Taking the dragon by the horns, Donald Trump, President of the United States, on Friday, slapped China with additional tariffs. The announcement, made in a series of tweets, followed a turbulent day on Wall Street.
Earlier during the day, China announced that it was preparing to impose tariffs on $75 billion worth of US imports. This followed a bloodbath on Wall Street as the Dow Jones fell by over 600 points.
After the markets closed for the weekend, Trump went online and stated that he was increasing tariffs from 25 per cent to 30 per cent on existing $250 billion worth of Chinese imports from 1 October.
Also, the 1 September tariffs announced earlier — and the ones Trump was willing to reconsider in the wake of the holiday season — would be imposed on $300 billion worth of imports from China at 15 per cent, even though the earlier announcement was for 10 per cent.
The new set of tariffs impact all Chinese imports to the US, given the former’s exports totalled $558 billion in 2018.
Attending the G7 summit in France, Trump remarked about having ‘second thoughts’ about the tariffs announced. Before the statement could be seen as a silver lining in the tariff cloud, the White House followed up with a statement declaring how the president regretted not raising the tariffs even higher.
However, on Monday morning (August 26), Trump tweeted about how China wanted to resume negotiations and the stated the possibility of two nations ushering a ‘calm resolution’. The markets responded positively to the news with Dow futures trading higher though a permanent resolution is still a long shot.
From being America’s greatest enemy on Friday evening, Xi went to being a great leader of a great country on Monday morning, as another day unfolded in the ongoing trade war.
The trade war between the US and China is no longer merely about trade, as it once was, but about the larger game being played out in their respective nations, and more importantly, between them.
The threat to the global economy and world order stems from how Trump and China’s President Xi Jinping view the trade war.
For Trump, the view is that of a zero-sum game, where exports must balance imports and along with that he means to address theft of intellectual property and bringing back jobs, both of which are critical to his MAGA (Make America Great Again) campaign.
Trump’s pursuit of the trade war stems from his protectionist ambitions for the US.
For Xi, the view is starkly different. In Trump and thus the US, he sees an adversary in China’s pursuit of global economic and political dominance.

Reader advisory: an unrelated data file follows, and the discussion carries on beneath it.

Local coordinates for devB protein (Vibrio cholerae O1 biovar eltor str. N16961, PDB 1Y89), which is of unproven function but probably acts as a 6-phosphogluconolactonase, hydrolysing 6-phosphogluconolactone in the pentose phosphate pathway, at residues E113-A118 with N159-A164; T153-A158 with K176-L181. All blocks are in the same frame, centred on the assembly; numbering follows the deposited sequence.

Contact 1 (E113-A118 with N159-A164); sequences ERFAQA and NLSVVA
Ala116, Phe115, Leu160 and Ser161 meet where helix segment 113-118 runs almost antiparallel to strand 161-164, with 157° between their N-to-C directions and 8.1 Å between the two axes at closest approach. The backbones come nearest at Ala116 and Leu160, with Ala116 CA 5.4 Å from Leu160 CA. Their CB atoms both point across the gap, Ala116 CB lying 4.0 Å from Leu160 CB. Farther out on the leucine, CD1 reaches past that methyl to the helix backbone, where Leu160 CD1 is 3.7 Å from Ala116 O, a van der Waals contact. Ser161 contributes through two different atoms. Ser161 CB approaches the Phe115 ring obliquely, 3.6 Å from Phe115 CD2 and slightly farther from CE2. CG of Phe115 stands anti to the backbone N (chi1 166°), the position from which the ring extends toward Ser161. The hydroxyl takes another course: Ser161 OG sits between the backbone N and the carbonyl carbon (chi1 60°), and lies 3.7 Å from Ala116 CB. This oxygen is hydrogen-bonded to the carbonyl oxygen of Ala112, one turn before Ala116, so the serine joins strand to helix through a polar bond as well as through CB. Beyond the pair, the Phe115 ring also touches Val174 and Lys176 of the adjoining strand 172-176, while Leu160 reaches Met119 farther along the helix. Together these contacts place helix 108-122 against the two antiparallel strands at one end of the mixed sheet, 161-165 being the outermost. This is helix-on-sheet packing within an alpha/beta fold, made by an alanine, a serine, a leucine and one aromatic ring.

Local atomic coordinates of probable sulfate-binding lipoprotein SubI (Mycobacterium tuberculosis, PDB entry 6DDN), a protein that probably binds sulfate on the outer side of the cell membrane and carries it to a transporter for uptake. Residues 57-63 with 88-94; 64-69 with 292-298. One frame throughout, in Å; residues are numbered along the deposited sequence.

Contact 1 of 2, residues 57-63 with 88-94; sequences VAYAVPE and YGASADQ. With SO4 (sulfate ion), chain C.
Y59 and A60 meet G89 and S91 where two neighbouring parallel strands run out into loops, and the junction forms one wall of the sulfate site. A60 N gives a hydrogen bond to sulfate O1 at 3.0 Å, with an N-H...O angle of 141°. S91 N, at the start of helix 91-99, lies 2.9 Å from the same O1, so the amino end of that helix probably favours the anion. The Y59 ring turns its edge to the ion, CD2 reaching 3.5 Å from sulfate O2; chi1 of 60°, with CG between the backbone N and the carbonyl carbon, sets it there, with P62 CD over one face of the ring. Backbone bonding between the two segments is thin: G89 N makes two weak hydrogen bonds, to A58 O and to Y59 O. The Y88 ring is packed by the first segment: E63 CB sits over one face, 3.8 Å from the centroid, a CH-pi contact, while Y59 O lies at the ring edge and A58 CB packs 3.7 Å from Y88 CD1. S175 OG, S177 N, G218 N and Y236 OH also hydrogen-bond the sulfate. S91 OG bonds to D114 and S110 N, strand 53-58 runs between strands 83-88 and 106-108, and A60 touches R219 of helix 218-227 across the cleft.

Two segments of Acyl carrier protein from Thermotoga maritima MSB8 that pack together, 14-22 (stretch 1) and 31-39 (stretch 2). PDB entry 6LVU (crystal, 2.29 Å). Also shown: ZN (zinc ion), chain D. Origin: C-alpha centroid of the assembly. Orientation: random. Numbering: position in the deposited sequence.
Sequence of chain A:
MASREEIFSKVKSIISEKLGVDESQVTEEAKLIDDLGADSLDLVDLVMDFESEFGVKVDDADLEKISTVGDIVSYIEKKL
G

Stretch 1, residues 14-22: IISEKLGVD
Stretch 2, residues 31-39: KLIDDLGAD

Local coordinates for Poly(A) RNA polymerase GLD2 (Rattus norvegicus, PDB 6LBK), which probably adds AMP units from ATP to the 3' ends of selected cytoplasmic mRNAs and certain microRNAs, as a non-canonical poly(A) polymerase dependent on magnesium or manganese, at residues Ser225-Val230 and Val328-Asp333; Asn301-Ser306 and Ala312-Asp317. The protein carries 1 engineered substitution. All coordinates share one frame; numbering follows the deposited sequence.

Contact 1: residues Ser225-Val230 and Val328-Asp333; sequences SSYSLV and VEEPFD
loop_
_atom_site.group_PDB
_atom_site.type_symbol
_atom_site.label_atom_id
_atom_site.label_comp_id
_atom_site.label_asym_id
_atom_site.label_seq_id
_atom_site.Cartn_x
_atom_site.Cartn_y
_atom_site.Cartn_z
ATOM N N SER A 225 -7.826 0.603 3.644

For the masses in China, under the influence of a state-directed media, the fall of the Soviet Union in 1991 and Japan’s lost decade of economic growth starting in the early 1990s are typical cases of an American conspiracy.
In the ongoing trade war, China sees itself where Japan and the Soviet Union once were.
In many ways, the trade war between the US and China is no longer about two superpowers trying to outsmart each other on the economic front but about the global order descending into another Cold War-like situation while witnessing a faltering of the world economy.
What are the indicators pointing to a faltering global economy?
One, the market sentiment. For the stock markets, the trade war is as good as poison for the unpredictability and uncertainty it ushers. In 2018, the Shanghai Composite fell by over 24 per cent, the worst in ten years.
Dow has been witnessing strong turbulence for weeks now as tariff announcements and Trump’s feud with the Federal Reserve have added to the woes from the trade war.
On Friday, the Dow Jones fell 623 points and is expected to fall further when the markets open on Monday. The S&P registered a drop of 2.6 per cent, it’s third-worst of 2019. Over the previous week, the S&P alone has fallen by 1.4 per cent.
The tremors were also felt in Europe with Germany’s Dax and France’s Cac down by over 1 per cent each. In London, the FTSE 100 fell by 0.5 per cent.
At this point, it shall not be an overestimation to state that the fate of trillions of dollars in world markets rests on the whims and fancies of Trump via a single tweet!
Two, the turbulence from the markets is now starting to affect the bond markets. On Friday, the bond yields, which move in the opposite direction to prices, felt the impact with the yield on the US 10-year note falling 8.3 basis points to trade at 1.52 per cent, its second-lowest point in 2019, and one of the lowest points this year.
The decreasing yield on long-term US securities is usually an indicator of weak investor sentiment in the short-term.
To make matters worse, the yield on the 3-month US treasury note has been more than that on the 10-year treasury note for over a quarter now. This negative difference is known as the infamous inverted yield curve, and historically, has been an indicator of a slowdown.
Three, the stress on Wall Street and in the bond markets is intensifying the battle between the Federal Reserve and the White House. In his tweets on Friday, Trump went so far as to state that the Fed chairman, Jay Powell, was as big an enemy of the United States as Xi himself.
Interest rates are critical to the US bond market as bond prices and interest rates share an inverse relationship. Also, loosening up of interest rates aids credit expansion.
With no end to the trade war in sight, no serious resolution at the G7, and the lack of will to usher a juicy fiscal stimulus in collaboration with the Democrats leaves Trump with the sole option of blaming the Fed, or in this case, Powell.
Earlier this month, Trump had tweeted that the Fed must look at cutting the interest rates by 100 basis points over a short period to curb the global slowdown.
However, at this point, it is beginning to feel as if Trump wants to use the Fed to further his trade war or perhaps further his trade war to bully the Fed.
Four, the prolonged trade war is hurting business investments in companies across the United States. On Friday, Trump also tweeted the need for companies to discard China and look elsewhere for their supply chains.
From an entrepreneurship perspective, the prolonged trade war raises uncertainty concerning future investments, setting up of manufacturing and logistics supply chains, and so forth. Not only does this hurt profits but it also stalls job creation.